Serious Fun

Counting Back the Years

The mordant wit of Brit Francis Wheen zeros in on that lame and sickly decade, the '70s.

Book Cover Two (excellent) reasons to read Francis Wheen’s at times hilarious, other times scary Strange Days Indeed: The 1970’s: The Golden Age of Paranoia (Public Affairs) are Wheen’s mordant humor and high intelligence, and that he is dead on in his assessment of that historical sinkhole known as the seventies (OK, OK, that’s three reasons).

If you missed his previous tome, How Mumbo Jumbo Conquered the World, you would do well to remedy that lapse posthaste (take my word on this one):
By the end of the twentieth century, almost any unorthodox business method could be justified as a paradigm shift, even if it seemed uncannily similar to an ancient scam that had been perpetrated at regular intervals for several centuries. “When you see reference to a new paradigm,” John Kenneth Galbraith said in 1998, “you should always, under all circumstances, take cover…There was never a paradigm so new and so wonderful as the one that covered John Law and the South Sea Bubble—until the day of disaster.
Strange Days Indeed is not only (almost) a comprehensive catalogue of nouns and proper nouns (I forgive Wheen’s failure to include the Bee Gees and Saturday Night Fever in this temporal inventory) that I am prepared to consign to amnesia, but a well-considered explication of that decade’s zeitgeist(s) and a reminder that no epoch or era has a monopoly on nut jobs:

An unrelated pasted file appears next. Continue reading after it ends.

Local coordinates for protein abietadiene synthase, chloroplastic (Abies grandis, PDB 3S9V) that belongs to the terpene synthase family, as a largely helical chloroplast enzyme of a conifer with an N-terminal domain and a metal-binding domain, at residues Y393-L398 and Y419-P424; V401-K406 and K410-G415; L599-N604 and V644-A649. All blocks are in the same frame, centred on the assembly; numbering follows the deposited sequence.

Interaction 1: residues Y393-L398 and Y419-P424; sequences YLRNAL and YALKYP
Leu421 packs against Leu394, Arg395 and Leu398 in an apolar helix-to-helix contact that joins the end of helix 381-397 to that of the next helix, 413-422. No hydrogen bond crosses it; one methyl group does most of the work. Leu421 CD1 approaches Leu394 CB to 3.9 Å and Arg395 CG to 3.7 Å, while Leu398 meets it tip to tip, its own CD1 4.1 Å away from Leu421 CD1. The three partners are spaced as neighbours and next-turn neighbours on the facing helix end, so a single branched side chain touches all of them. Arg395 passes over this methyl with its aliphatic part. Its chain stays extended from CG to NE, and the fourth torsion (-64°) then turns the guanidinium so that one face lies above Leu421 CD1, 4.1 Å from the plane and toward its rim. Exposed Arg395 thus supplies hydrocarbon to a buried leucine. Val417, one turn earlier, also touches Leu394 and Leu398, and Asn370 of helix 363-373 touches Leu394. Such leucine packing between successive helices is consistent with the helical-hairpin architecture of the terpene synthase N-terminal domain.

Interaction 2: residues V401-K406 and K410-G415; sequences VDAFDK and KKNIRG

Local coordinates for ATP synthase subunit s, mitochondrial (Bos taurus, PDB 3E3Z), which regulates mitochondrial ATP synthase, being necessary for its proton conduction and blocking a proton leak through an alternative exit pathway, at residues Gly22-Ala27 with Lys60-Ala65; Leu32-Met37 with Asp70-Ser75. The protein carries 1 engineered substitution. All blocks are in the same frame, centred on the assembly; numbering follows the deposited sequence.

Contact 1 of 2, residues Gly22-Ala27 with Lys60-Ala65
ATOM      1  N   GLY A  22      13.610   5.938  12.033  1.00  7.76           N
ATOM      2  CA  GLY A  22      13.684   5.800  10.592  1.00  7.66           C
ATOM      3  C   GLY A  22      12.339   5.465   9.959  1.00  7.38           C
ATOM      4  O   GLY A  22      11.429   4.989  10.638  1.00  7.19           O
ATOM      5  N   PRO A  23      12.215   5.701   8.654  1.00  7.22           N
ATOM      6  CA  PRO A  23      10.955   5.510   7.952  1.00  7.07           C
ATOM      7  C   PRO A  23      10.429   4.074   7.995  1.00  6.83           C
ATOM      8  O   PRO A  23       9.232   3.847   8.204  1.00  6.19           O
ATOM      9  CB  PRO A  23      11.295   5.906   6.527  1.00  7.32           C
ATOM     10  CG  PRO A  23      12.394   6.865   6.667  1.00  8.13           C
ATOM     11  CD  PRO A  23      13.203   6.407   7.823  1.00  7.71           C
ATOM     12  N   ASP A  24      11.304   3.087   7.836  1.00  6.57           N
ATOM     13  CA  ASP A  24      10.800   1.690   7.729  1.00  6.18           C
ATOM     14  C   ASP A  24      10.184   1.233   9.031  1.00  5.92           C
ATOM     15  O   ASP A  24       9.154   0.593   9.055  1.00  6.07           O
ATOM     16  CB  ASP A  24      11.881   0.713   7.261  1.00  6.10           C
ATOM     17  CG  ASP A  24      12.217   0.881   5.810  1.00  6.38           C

The paranoid style exemplified by Nixon and [Harold] Wilson—and Madame Mao and Harry Caul, Idi Amin, and Bobby Fischer, the Rev. Jim Jones and the Baader Meinhof Gang, Taxi Driver and Gravity’s Rainbow—saturated the 1970s. Conservatives feared that the very fabric of the state was under imminent threat—whether from communists, gays, dope smokers, or even rock stars. (Elvis Presley warned Nixon that the Beatles had been ‘a real force for anti-American spirit’; John Lennon was duly added to the President’s enemies list and put under surveillance by the FBI.) In Britain, retired generals formed private armies to save the country from anarchy, industrial moguls plotted coups against the government, and malcontents in the security services bugged and burgled their way across London in a quest for proof that the Prime Minister was employed by the KGB.
Francis Wheen lives in England where he is deputy editor of Private Eye and the editor of Lord Gnome’s Literary Companion, Private Eye’s compendium of book reviews. Among other accomplishments, he has written a well-regarded biography of Karl Marx—apparently making him one of the rare political leftists who has actually read Karl Marx. Wheen occasionally (but not frequently enough to suit me) contributes to American media, and joins Barbara Ehrenreich, Joe Bagneant, Christopher Hitchens, Gail Collins, and Joe Conason and Robert Sheer as commentators whose work I always read with relish and gusto.
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